Before the breach: selecting the right policy and the application process
1. Be sure to consider all possible areas of exposure and ensure your business has enough coverage for its risks
Cyberattacks are costly and can shut down a business completely if the business’ networks and computers are bricked and unusable, if the business cannot afford recovery costs, if the business faces third-party liability or if the business cannot survive any temporary loss in income. Costs can vary and rise quickly. It is vital to fully assess all potential exposures that your business might face and to ensure adequate coverage – including coverage for business interruption, ransomware payments, third-party liability, data recovery costs, legal fees, PR experts and payment to customers if the business is found to be at fault. In determining what losses are likely, consider things like damage and loss of a computer system or data, a business shutdown, potential fines and penalties, liabilities following data loss, reputational damage, theft and extortion.
2. Keep your IT security officers and stewards of IT systems in the loop when completing cyber-insurance applications
Cyber-insurance applications increasingly focus on cybersecurity infrastructure and controls. An inadvertent error in completing the application may be used as a basis to deny coverage, so it is important to consult the people with the most information about your business’ information technology systems and keep them closely involved with the application process.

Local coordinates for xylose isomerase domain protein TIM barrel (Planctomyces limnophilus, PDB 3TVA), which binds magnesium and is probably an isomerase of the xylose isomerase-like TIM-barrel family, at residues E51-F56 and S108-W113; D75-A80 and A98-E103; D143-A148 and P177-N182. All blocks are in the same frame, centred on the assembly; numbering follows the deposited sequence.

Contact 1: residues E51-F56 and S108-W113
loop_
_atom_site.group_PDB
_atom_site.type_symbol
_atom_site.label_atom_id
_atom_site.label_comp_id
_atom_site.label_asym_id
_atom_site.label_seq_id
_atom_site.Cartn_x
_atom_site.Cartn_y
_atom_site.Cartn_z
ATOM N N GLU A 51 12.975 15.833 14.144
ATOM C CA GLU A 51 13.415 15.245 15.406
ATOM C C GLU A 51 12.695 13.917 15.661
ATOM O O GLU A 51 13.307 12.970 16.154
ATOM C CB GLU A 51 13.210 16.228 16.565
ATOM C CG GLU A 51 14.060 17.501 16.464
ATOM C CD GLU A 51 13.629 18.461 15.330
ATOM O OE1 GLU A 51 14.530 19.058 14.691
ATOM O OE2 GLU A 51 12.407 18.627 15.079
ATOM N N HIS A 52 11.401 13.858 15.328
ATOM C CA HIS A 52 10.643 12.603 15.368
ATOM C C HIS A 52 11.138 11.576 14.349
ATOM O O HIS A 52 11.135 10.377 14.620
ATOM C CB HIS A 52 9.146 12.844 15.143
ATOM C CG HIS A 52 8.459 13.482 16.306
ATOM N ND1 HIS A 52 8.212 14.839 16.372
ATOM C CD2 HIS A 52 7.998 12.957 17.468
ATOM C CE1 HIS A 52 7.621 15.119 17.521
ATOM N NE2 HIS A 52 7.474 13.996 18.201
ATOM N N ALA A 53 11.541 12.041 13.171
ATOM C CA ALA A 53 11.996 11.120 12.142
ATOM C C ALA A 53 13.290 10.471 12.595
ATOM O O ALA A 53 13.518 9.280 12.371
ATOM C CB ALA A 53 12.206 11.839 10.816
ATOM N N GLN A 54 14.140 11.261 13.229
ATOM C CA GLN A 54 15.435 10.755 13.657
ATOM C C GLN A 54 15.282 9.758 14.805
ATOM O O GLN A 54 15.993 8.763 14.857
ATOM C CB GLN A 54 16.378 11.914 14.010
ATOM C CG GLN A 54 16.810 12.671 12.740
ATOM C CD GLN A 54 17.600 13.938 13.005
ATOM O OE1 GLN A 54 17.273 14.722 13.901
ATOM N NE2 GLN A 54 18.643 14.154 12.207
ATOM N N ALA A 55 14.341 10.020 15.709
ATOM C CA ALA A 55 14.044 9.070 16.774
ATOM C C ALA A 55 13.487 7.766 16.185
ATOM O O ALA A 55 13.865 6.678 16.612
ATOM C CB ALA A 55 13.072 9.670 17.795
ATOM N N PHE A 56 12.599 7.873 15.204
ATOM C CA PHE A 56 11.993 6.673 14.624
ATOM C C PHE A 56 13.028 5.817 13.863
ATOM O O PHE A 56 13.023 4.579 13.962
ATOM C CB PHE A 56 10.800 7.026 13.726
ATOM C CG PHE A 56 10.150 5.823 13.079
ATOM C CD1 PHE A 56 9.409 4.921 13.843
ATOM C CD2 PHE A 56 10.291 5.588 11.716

3. Coverages to consider
The key here is understanding your company’s specific risks and exposures. For first-party costs, where the company is hacked or is subject to a ransomware attack, look for coverage for notification and credit monitoring expenses if your customers’ personal information could be stolen in a data breach. These expenses add up quickly. Some policies cover credit monitoring and identity theft protection services for customers as well. For third-party costs, look for liability costs associated with a breach of personally identifiable information. Also look for coverage for lost business income and extra expenses due to a cyberattack, including express coverage for mitigation costs, particularly if you use your own IT and cybersecurity salaried employees to respond to an attack to the extent they are working to respond to and recover from a cyberattack. It also is important to look for defense costs in the event your business is sued following a breach.
4. Consider obtaining retroactive coverage
Breaches can occur months before they are discovered. Consider whether your business would benefit from retroactive coverage of breaches that occur before the date of policy inception. This is particularly important for first-time buyers of cyber coverage.
5. Consider obtaining coverage for employee or vendor acts
Insurers may decline claims if an employee or vendor with access to data was at fault. Look for policies that include coverage for these kinds of incidents. Some policies bar coverage for the “rogue” acts of employees but cover the negligent acts of employees. This issue is increasingly important given the rise of social engineering fraud. Also, be aware of sublimits that may leave your business without sufficient coverage following a social engineering fraud loss.
- Cyberattacks are on the rise.
- Cyber-insurance policies can help businesses get back on course after an attack.
- Policyholders must be mindful of some common pitfalls.